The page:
“Sentencing Law and Policy.” Sentencing Law and Policy: "Study after Study Shows Ex-Prisoners Would Be Better off without Intense Supervision", sentencing.typepad.com/sentencing_law_and_policy/2017/12/second-chance-reforms-in-2017-roundup-of-new-expungement-and-restoration-laws.html. Accessed 9 March 2019

            This source provides information on how certain states are reforming their expungement laws specially stating that is now taking less time for this to happen. It also shows that the topic needs more research and attention

 “Important new record-sealing schemes were enacted in Illinois, Montana and New York, and nine other states either relaxed eligibility requirements or otherwise supplemented their existing sealing or expungement authorities to make relief more broadly available at an earlier date.  Of these nine, the most ambitious reforms were enacted by Nevada, which was one of several states that created a presumption in favor of relief for eligible persons.”

“While reforms are moving at a fast pace, there is no consensus about the most effective way to avoid or mitigate the adverse effects of a criminal record, and very little relevant empirical research.”

Westrope, Elizabeth. "employment Discrimination on the Basis of Criminal History: Why an Anti-Discrimination Statute is a Necessary Remedy." Journal of Criminal Law and Criminology, vol. 108, no. 2, 2018, pp. 367-397. Accessed 9 March 2019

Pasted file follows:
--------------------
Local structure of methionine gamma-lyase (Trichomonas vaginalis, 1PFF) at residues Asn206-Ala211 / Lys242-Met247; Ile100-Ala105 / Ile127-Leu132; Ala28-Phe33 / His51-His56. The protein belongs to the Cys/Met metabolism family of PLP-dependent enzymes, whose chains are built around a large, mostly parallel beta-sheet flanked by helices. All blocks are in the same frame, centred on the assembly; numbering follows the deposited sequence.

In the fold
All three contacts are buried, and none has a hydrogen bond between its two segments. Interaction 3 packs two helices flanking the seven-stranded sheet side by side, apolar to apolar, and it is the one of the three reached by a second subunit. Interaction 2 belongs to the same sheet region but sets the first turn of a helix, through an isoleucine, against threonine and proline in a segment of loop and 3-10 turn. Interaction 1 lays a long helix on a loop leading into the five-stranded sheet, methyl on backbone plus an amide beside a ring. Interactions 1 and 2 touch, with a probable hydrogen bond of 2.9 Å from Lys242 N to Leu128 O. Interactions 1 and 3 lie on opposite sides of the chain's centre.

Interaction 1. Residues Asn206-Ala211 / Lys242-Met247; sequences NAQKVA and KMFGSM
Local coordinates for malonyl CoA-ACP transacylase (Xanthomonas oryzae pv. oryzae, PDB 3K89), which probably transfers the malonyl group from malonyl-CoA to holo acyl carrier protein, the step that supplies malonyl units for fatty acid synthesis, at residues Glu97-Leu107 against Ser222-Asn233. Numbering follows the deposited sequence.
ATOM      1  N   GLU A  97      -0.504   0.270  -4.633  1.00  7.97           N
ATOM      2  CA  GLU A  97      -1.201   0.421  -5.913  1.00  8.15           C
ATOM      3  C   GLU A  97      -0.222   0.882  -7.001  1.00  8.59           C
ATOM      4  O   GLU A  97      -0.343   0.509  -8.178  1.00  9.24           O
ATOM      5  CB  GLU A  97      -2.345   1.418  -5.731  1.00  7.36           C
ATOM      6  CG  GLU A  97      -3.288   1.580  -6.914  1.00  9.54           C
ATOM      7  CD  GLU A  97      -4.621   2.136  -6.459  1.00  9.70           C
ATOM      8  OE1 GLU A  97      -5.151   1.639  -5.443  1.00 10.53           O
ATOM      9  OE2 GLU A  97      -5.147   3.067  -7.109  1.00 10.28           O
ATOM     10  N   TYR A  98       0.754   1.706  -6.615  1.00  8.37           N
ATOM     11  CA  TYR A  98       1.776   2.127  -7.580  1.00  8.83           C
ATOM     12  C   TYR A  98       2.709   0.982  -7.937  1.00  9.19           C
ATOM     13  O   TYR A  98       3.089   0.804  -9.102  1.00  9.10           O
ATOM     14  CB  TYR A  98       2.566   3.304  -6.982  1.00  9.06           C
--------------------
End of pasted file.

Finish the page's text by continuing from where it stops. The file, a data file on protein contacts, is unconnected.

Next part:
Using this source will help support my supporting point of employment discrimination and show the benefits of expungement. I will also use this for statistical information.

“This Comment argues that an anti-discrimination statute that bans employment discrimination against individuals with criminal records is necessary in order to benefit both the individuals themselves and society as a whole”

“The harms of mass incarceration do not end when an individual is released from prison. Instead, criminal records haunt approximately 70 million people throughout the United States today. Criminal histories follow persons convicted of crimes for the rest of their lives, creating collateral consequences that make it difficult for these individuals to get back on their feet and re-integrate into society”

“Gaining employment is one of the most crucial steps for returning citizens to take in order to regain stability in their lives. Yet, it remains one of the biggest obstacles. Employers are often wary of hiring persons with criminal records due to fear of liability and the social stigma that frequently attaches to formerly incarcerated individuals. While some remedies exist for returning citizens to clear their record from public view and (in theory) get a clean slate, they are inadequate.”